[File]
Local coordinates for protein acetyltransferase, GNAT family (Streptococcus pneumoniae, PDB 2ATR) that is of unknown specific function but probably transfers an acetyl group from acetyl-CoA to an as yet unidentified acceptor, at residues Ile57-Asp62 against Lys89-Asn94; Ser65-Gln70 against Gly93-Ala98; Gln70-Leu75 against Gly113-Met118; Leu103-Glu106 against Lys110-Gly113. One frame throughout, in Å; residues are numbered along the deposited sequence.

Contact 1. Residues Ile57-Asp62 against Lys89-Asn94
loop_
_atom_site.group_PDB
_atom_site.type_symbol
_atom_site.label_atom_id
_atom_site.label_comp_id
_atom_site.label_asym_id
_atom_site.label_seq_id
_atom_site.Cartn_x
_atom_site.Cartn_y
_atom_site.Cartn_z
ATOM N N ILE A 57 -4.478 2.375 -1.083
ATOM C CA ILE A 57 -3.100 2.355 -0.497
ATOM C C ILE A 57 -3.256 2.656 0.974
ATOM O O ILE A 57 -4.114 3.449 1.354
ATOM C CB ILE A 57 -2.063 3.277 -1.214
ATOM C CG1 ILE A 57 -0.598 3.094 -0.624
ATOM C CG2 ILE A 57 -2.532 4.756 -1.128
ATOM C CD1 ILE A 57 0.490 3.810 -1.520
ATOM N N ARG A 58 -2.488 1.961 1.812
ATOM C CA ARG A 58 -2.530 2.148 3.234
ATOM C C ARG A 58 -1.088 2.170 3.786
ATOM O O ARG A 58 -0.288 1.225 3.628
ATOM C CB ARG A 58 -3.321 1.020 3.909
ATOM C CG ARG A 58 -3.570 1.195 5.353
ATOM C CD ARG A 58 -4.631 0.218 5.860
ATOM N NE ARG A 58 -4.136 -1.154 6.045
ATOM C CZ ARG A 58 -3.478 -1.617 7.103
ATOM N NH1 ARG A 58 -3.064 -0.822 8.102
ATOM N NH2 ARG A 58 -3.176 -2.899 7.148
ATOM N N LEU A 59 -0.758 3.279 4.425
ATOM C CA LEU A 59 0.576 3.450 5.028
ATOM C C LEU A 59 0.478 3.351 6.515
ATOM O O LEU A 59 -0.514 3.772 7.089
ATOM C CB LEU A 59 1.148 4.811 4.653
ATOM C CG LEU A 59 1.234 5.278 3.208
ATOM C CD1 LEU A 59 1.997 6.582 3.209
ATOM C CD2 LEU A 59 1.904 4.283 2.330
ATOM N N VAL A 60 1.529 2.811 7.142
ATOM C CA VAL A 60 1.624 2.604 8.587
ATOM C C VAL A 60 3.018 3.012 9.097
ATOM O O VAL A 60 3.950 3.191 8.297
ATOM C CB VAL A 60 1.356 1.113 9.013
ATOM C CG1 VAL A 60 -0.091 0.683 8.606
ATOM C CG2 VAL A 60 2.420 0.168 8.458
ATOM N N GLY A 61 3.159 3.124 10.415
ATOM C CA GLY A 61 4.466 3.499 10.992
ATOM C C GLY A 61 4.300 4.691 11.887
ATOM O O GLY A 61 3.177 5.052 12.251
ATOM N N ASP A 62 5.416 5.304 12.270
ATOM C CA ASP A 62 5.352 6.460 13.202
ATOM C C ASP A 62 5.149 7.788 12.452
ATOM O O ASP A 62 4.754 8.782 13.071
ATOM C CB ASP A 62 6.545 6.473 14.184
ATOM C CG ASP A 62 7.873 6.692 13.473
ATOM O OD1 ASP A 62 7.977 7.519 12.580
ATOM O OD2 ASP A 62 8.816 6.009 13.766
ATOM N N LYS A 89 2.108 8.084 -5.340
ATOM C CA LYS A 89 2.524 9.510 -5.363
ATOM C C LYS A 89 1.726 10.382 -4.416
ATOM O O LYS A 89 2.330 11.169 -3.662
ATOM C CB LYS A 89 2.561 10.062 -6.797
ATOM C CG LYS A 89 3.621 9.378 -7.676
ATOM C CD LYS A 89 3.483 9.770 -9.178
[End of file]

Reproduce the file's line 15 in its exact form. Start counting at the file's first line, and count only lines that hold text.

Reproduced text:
ATOM C C ILE A 57 -3.256 2.656 0.974